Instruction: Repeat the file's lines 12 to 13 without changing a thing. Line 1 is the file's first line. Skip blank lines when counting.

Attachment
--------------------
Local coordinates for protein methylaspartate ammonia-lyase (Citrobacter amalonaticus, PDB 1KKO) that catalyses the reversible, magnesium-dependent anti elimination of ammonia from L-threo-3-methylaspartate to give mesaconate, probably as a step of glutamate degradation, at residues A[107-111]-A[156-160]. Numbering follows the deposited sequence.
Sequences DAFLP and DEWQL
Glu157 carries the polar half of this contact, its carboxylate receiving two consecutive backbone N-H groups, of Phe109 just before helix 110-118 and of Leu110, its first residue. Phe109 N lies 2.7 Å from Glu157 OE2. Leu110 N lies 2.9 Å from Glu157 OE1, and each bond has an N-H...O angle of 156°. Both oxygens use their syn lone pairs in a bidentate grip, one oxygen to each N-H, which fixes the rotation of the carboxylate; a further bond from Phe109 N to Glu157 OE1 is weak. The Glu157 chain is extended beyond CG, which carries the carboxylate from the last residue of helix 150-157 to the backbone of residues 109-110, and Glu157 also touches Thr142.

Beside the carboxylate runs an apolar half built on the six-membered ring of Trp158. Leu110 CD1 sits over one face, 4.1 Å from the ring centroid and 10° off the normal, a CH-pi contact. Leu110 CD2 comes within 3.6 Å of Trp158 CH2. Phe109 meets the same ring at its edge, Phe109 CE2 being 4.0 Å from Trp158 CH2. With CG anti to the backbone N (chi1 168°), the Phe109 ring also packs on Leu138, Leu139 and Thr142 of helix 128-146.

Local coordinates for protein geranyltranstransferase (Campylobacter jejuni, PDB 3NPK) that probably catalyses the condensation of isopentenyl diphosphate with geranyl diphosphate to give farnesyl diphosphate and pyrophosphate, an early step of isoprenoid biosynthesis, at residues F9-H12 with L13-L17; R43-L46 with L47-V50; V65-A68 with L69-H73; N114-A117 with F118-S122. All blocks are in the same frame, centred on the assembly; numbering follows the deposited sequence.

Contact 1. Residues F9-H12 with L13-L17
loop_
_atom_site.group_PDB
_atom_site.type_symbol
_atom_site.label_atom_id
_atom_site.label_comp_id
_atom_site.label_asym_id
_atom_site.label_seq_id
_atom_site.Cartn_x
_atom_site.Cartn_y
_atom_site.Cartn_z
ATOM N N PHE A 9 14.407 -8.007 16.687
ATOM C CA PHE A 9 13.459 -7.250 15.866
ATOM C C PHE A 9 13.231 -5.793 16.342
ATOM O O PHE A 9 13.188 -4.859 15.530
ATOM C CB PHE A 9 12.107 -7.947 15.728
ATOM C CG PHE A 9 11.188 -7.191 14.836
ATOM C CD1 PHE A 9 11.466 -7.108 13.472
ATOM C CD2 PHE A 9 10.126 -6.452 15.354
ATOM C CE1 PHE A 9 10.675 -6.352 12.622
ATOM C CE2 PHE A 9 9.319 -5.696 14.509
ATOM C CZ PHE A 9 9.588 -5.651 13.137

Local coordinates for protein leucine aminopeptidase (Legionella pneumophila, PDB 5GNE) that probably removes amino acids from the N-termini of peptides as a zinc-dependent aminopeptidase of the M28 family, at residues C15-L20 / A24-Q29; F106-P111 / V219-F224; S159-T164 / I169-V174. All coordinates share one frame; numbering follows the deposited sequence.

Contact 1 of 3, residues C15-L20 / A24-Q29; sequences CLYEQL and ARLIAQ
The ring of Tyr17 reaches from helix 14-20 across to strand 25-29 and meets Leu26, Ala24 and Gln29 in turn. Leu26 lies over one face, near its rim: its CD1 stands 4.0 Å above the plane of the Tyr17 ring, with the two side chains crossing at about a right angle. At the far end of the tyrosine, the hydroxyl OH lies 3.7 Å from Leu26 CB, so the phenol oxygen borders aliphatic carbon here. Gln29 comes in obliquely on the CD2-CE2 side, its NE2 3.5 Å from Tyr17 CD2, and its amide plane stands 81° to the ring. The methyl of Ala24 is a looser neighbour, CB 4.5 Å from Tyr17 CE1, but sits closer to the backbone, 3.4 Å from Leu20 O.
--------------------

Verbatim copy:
_atom_site.label_asym_id
_atom_site.label_seq_id